Juvenile’s place in history is already cemented. That much is not up for debate.
In addition to “Back That Azz Up,” his early albums, filled with descriptive street narratives of what was at the time a nearly lawless New Orleans, have influenced the next generation of southern superstars.
Unfortunately, as influential as he is, on his latest album, The Fundamentals, Juvie tries out some of Hip-Hop’s current tropes and finds them to be an uncomfortable fit. Between nondescript, at times derivative, production and forgettable subject matter, The Fundamentals is a flawed album that will make you long for the times that the Hot Boys and Mannie Fresh ruled the airwaves.
Still got it
As evidenced by his relatively recent appearance on Curren$y’s excellent New Jet City mixtape, the former Hot Boy can still spit. He holds his own with Jeezy and Yo Gotti on the album’s opener “Pay The Rent,” his trademark New Orleans drawl seemingly gaining more character with each line. On “Close Around,” Juvie maintains his close ties to the streets, with a willingness to get active at a moment’s notice. Tribe talked about the ‘hood having “8 Million Stories,” and Juvie uses his sharp attention to detail to tell a few of his own on “Tales From The Hood.” So yes, Juvenile still has some chops but…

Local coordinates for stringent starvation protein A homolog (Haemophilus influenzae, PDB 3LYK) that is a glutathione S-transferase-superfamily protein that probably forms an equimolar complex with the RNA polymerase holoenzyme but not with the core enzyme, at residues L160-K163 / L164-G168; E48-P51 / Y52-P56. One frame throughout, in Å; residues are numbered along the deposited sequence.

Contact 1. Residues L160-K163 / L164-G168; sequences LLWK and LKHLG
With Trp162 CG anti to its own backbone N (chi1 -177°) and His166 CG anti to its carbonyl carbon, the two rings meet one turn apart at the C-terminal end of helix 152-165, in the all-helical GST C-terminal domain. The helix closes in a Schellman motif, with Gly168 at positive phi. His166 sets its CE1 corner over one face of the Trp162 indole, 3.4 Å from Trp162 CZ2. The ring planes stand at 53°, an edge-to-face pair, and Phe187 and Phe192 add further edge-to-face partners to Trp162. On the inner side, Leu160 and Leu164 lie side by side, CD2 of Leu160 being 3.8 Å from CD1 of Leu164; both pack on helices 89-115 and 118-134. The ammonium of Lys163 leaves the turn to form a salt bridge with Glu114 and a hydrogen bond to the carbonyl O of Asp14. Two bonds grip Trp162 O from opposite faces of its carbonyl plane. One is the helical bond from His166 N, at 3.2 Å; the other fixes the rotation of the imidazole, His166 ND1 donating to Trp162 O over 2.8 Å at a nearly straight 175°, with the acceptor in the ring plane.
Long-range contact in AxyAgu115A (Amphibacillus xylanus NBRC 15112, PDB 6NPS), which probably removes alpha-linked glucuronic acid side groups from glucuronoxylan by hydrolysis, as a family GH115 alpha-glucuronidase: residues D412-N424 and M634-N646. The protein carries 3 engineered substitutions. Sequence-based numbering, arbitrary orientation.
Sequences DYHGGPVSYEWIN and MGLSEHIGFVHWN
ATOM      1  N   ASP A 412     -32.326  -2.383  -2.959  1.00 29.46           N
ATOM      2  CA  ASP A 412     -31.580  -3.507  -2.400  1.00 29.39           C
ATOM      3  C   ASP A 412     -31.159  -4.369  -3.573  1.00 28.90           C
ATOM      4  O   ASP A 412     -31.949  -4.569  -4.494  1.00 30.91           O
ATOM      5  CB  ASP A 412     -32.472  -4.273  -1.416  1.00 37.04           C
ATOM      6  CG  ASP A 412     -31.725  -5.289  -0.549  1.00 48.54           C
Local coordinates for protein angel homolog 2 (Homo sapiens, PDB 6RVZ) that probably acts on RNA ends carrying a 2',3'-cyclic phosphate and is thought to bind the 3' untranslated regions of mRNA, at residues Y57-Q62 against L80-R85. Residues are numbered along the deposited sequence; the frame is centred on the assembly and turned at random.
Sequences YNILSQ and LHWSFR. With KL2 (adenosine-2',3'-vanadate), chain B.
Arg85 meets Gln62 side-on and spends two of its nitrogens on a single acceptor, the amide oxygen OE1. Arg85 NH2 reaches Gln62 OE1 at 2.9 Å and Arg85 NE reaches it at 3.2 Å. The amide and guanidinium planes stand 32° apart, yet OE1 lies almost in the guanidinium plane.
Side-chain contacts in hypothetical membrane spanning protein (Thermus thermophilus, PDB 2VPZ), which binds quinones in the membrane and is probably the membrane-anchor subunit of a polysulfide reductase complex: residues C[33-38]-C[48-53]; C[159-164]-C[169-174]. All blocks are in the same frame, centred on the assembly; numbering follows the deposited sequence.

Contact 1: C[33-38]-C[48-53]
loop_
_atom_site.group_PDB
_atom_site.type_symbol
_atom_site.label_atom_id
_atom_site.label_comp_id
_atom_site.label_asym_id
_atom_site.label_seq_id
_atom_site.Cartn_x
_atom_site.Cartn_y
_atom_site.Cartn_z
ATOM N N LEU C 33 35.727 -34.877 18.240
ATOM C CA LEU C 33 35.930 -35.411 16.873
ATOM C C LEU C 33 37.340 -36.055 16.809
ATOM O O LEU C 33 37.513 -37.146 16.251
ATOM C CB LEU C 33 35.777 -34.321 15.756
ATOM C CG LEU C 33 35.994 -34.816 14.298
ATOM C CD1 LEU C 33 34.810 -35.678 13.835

What more can I say
With few exceptions, the album’s subject matter is so well-worn that it’s nearly transparent. That in and of itself is not as big a problem as its execution. There is nothing here that you haven’t heard before from Juvie, or anyone else really–save for the mildly entertaining “Super High.” You’ve got your girl song (“This Your Song”), your big-name feature (the aforementioned “Pay The Rent”), and the song about selling dope (“All Over”). Most of these tropes show up on Hip-Hop albums in some form or another, but few artists present them as blandly as Juvie does on The Fundamentals.
My kingdom for Mannie Fresh
The store-brand faux DJ Mustard production on “Kill Kill” is just the worst example of the unimaginative production that plagues The Fundamentals. Once you hear the familiar-sounding, slowly emerging-from-underwater intro on “Let ‘Em Know,” you’ll know that the only thing novel about the song is that it features Juvenile’s son Young Juve. Frequent Lil’ Boosie collaborator Mouse On Tha Track provides one of the album’s only high points with the bass-heavy “Livewire.” The track seems the only one substantial enough to match up to Juvie’s church deacon-like vocals.
Short, but not so sweet
Thankfully, at only ten songs and a running time of a little over 30 minutes, The Fundamentals will only steal a little bit of your time. However, not unlike a slow starting film that you hope rights course in the third act but instead ends abruptly, the album’s brevity also makes its shortcomings stand out even more. If you’re a die-hard fan or something of a Juvie collector, then go ahead and plunk down your your 12 bucks. Otherwise, your time may be better served revisiting 400 Degreez or Tha G Code.